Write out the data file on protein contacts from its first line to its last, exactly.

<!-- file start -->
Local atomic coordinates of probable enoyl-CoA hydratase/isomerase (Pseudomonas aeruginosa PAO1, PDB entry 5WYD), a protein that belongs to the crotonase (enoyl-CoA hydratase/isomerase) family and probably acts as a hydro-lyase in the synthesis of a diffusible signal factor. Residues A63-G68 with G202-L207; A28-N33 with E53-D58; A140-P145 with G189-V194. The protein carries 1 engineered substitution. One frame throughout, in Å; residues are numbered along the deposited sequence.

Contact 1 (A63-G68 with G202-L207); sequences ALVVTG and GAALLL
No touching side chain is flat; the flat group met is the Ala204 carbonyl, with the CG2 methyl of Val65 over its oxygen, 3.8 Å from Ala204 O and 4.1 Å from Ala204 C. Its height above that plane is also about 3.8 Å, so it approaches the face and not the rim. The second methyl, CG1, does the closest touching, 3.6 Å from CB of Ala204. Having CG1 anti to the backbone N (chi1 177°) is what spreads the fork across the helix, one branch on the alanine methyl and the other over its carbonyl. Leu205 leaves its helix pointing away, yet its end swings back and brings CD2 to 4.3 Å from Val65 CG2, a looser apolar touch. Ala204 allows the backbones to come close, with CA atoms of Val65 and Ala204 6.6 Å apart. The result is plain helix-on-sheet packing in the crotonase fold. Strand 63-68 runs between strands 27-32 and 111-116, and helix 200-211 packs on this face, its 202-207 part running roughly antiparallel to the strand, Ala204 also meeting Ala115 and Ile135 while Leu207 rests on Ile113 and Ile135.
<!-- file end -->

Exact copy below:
Local atomic coordinates of probable enoyl-CoA hydratase/isomerase (Pseudomonas aeruginosa PAO1, PDB entry 5WYD), a protein that belongs to the crotonase (enoyl-CoA hydratase/isomerase) family and probably acts as a hydro-lyase in the synthesis of a diffusible signal factor. Residues A63-G68 with G202-L207; A28-N33 with E53-D58; A140-P145 with G189-V194. The protein carries 1 engineered substitution. One frame throughout, in Å; residues are numbered along the deposited sequence.

Contact 1 (A63-G68 with G202-L207); sequences ALVVTG and GAALLL
No touching side chain is flat; the flat group met is the Ala204 carbonyl, with the CG2 methyl of Val65 over its oxygen, 3.8 Å from Ala204 O and 4.1 Å from Ala204 C. Its height above that plane is also about 3.8 Å, so it approaches the face and not the rim. The second methyl, CG1, does the closest touching, 3.6 Å from CB of Ala204. Having CG1 anti to the backbone N (chi1 177°) is what spreads the fork across the helix, one branch on the alanine methyl and the other over its carbonyl. Leu205 leaves its helix pointing away, yet its end swings back and brings CD2 to 4.3 Å from Val65 CG2, a looser apolar touch. Ala204 allows the backbones to come close, with CA atoms of Val65 and Ala204 6.6 Å apart. The result is plain helix-on-sheet packing in the crotonase fold. Strand 63-68 runs between strands 27-32 and 111-116, and helix 200-211 packs on this face, its 202-207 part running roughly antiparallel to the strand, Ala204 also meeting Ala115 and Ile135 while Leu207 rests on Ile113 and Ile135.